Approximately 70% of adults in the United States report experiencing at least one traumatic episode at some point in their lives. In fact, trauma remains a risk factor for nearly all mental health issues. If untreated, complex trauma can seriously impact a person’s overall well-being.
What Do We Know About the Relationship Between Self-Harm and Trauma?
Unfortunately, self-harm and trauma can go hand in hand. When someone endures trauma, they might struggle to understand or cope with their emotions afterward. They might self-harm to suppress painful memories, release pain, or punish themselves.
Understanding How Trauma Impacts Mental Health
Trauma compromises someone’s sense of safety. Many trauma survivors experience intense feelings related to sadness, fear, hopelessness, and shame. They may also experience other related symptoms, including:
- Panic attacks
- Appetite issues
- Interpersonal problems
- Withdrawal from friends and/or family
- Unexplained aches and pains
- Racing thoughts
- Anhedonia (lack of pleasure in usual activities)
- Suicidal thoughts
Sometimes these symptoms occur just after the event and decrease on their own. However, in cases of post traumatic stress disorder (PTSD), these symptoms may persist for several months or years. Research indicates that approximately 7–8% of the U.S. population will have PTSD during their lifetime.
While each person responds to trauma differently, it can undoubtedly impact every area of someone’s functioning. Trauma can disrupt their self-esteem, affect the quality of their relationships, and also impact work and school performance.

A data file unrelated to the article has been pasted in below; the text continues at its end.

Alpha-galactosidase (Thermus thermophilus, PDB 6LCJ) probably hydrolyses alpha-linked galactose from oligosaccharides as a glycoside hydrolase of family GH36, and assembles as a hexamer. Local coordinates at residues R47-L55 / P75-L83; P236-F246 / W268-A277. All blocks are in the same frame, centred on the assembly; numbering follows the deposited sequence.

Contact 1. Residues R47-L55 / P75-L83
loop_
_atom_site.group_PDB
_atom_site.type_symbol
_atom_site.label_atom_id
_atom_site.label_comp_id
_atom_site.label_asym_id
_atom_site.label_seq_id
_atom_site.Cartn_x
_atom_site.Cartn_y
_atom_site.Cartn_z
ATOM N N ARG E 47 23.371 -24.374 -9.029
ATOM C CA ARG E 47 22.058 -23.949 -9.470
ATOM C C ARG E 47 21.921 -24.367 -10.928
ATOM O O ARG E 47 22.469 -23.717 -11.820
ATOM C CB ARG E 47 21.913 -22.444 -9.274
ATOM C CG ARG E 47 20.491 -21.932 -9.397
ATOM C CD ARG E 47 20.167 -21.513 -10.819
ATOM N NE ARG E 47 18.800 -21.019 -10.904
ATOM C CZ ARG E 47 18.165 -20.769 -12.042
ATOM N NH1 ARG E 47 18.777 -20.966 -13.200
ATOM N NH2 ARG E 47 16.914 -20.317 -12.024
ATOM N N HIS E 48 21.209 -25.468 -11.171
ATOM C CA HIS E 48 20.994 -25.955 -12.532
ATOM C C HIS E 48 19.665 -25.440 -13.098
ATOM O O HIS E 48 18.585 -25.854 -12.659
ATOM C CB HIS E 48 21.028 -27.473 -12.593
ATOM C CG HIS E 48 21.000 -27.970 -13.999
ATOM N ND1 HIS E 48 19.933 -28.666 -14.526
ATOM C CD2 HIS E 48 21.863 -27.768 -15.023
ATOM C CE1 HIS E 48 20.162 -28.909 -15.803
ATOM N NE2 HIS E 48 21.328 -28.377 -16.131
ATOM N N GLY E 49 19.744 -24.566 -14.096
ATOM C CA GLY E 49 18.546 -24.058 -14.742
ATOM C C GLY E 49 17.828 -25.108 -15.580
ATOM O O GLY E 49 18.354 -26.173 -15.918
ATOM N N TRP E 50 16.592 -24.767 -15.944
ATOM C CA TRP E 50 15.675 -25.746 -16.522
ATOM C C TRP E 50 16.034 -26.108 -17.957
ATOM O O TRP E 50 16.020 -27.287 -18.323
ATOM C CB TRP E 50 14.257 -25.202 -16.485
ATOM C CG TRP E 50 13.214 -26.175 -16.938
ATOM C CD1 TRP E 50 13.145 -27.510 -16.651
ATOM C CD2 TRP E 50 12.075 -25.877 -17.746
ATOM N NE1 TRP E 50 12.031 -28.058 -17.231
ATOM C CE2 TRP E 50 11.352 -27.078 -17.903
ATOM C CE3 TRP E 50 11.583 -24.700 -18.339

What Do We Know About Self-Harm and Trauma?
There is a strong relationship between the two issues, in that any history of trauma seems to be a significant risk factor for self-harm. One study found that 71.3% of all participants who struggled with self-harm also reported a history of childhood abuse.
As mentioned, trauma is also a risk factor for adolescent or adult mental health issues. People who self-harm often struggle with depression, anxiety, eating disorders, or substance use disorders. Unfortunately, these issues can reinforce one another. The more someone engages in self-harm, the more pronounced their mental health issues might become. Similarly, the more someone struggles with their mental health, the more they may want to engage in self-harm to cope.
Additionally, self-harm often serves as a buffer to manage symptoms related to trauma. Sometimes people feel emotions so intensely that self-harm acts to redirect the emotional pain to a more physical one. Other times, people report feeling nothing at all. Therefore, self-harm breaks through that numbness by creating sensations.
That said, these strategies do not work. Self-harm tends to trigger more pronounced levels of shame, fear, and sadness. Moreover, it doesn’t make the individual forget the traumatic events, it may simply pause the recall for a moment. This means that self-harm often delays trauma recovery.
It’s no secret that trauma recovery is complex and multifaceted. Individuals must learn to live in the present, regardless of what happened to them in the past.
The treatment of self-harm and trauma typically entails a comprehensive analysis of someone’s mental health history, recall and reconciliation of past events, and consistent practice of alternative coping skills.
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- How to Manage Trauma. (n.d.). https://www.thenationalcouncil.org/wp-content/uploads/2013/05/Trauma-infographic.pdf?daf=375ateTbd56
- Center for Substance Abuse Treatment (US. (2014). Understanding the Impact of Trauma. Nih.Gov; Substance Abuse and Mental Health Services Administration (US). https://www.ncbi.nlm.nih.gov/books/NBK207191/#:~:text=Delayed%20responses%20to%20trauma%20can,with%20the%20trauma%2C%20even%20remotely.
- VA.gov | Veterans Affairs. (2014). Va.Gov. https://www.ptsd.va.gov/understand/common/common_adults.asp